A Washington Post article this week told the story of two Maryland parents who are being investigated for letting their kids (aged 10 and 7) walk home alone from a nearby park. Someone saw the pair and called the cops. Now the parents are being hassled by the county Child Protection Services, which threatened to take the children away (!!) if the parents did not fill out a “safety plan” and pledge not to leave the children unsupervised until CPS had scoured the house and done a complete investigation. The story has already generated more than 2500 comments, much of it attacking the parents, and one Post columnist berated them for being attention-seeking fools.
I know this kind of thing happens frequently, but this story hit me particularly hard because we used to live in that neighborhood and our kids went to that park. It stuns me to think that parents would be criminalized for doing the right thing — giving their kids an opportunity to be independent and learn to explore the world by themselves. My wife and I certainly could have been in those parents’ shoes. Our kids do all kinds of things by themselves, and we sometimes let 7 year-old Miriam walk to school alone because it’s fun and a good experience for her. Just yesterday, I let her sit quietly at the front of a grocery store reading her book while I went shopping with the other kids — it’s what she preferred, it was perfectly safe, but she was “unsupervised.” Should I be investigated?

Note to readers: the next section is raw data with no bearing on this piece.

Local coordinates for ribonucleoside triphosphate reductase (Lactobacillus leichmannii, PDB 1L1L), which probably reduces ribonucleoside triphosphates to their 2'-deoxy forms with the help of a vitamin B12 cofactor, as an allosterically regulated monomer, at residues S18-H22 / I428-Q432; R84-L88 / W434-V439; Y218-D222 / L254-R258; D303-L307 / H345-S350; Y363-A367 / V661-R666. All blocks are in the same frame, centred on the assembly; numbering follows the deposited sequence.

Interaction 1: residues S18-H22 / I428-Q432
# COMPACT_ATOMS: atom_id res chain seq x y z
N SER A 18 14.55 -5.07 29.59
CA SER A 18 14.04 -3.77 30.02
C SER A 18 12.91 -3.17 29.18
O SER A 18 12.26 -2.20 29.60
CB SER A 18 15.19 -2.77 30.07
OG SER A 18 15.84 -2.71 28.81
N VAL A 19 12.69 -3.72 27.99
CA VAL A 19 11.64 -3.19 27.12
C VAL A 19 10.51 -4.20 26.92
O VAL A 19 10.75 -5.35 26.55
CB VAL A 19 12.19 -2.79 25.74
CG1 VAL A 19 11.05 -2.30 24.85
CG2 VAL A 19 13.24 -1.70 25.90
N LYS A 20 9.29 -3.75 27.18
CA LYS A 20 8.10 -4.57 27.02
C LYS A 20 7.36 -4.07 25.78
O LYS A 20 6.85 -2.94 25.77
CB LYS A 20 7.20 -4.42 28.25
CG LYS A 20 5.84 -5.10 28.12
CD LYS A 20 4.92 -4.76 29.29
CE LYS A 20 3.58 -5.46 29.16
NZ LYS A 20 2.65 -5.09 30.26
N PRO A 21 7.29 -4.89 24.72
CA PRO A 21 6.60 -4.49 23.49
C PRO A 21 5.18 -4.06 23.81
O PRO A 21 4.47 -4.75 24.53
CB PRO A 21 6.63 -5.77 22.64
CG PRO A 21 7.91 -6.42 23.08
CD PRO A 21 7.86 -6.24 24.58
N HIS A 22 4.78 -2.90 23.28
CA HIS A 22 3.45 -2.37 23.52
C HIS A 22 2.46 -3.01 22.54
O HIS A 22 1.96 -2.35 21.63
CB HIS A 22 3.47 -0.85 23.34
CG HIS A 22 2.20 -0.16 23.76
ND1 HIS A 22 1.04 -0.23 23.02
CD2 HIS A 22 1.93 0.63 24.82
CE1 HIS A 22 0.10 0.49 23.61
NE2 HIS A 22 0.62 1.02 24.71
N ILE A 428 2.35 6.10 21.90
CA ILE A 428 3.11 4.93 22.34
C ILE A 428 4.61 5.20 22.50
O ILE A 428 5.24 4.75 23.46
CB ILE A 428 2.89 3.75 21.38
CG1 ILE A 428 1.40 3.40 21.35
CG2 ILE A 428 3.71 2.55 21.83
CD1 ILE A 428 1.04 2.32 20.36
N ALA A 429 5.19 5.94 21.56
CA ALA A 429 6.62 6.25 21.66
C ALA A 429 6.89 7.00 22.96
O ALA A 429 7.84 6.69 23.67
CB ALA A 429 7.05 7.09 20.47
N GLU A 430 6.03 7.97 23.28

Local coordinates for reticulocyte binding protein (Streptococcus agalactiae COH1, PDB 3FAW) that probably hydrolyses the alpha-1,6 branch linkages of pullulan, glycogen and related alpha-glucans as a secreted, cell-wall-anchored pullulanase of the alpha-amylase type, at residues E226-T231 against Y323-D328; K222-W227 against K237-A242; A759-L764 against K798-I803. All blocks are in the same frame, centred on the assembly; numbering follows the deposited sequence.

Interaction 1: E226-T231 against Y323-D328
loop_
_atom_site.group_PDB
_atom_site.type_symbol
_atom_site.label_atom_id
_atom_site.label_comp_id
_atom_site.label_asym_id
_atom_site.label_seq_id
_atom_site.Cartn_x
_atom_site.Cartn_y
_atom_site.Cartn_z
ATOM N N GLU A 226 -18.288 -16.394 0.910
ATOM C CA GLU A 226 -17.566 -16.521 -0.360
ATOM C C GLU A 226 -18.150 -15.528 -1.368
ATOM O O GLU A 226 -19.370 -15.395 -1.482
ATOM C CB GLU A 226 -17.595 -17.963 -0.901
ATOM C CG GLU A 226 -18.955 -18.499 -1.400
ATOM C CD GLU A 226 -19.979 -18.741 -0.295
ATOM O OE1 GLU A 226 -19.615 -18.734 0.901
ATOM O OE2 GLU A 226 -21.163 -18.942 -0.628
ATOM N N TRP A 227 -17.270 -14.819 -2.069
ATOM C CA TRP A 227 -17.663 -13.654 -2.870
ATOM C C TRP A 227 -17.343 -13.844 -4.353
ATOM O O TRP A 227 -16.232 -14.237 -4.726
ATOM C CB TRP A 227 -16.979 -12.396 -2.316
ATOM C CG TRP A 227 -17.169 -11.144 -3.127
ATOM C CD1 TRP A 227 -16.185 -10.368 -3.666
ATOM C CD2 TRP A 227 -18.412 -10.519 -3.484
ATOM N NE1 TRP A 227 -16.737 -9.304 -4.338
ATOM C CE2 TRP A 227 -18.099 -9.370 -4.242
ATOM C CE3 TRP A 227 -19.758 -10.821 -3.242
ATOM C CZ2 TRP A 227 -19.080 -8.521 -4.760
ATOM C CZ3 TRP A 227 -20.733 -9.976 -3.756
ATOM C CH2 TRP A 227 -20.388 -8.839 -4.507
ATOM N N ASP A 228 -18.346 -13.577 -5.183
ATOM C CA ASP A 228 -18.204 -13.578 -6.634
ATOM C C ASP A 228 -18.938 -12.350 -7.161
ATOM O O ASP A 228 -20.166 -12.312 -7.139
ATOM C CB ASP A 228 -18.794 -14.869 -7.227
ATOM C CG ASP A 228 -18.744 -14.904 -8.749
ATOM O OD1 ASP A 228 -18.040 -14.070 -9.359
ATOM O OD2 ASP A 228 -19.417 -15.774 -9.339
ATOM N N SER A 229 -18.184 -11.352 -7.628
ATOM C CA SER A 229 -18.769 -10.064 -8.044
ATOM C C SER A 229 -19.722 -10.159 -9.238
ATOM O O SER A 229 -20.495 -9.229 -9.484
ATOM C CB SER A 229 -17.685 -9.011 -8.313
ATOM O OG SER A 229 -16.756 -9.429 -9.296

Whenever I read these kind of things, I think, “Who was that person who called the cops?” I know that they mean well — they probably think they are being Good Samaritans. It takes a village, right? Don’t we want our neighbors to look out for our kids? Yes, of course. But Good Samaritans don’t call the cops; a good neighbor shouldn’t call in the authorities. If they are so terribly concerned, why not talk to the kids? Why not ask to see if there’s a problem? Why not call the parents rather than the police? Calling the cops without learning more about the situation is not a sign of being a good neighbor; it’s the sign of living in a state of fear where people spy on each other and report their findings to the authorities because they are too cowardly to talk to their neighbors.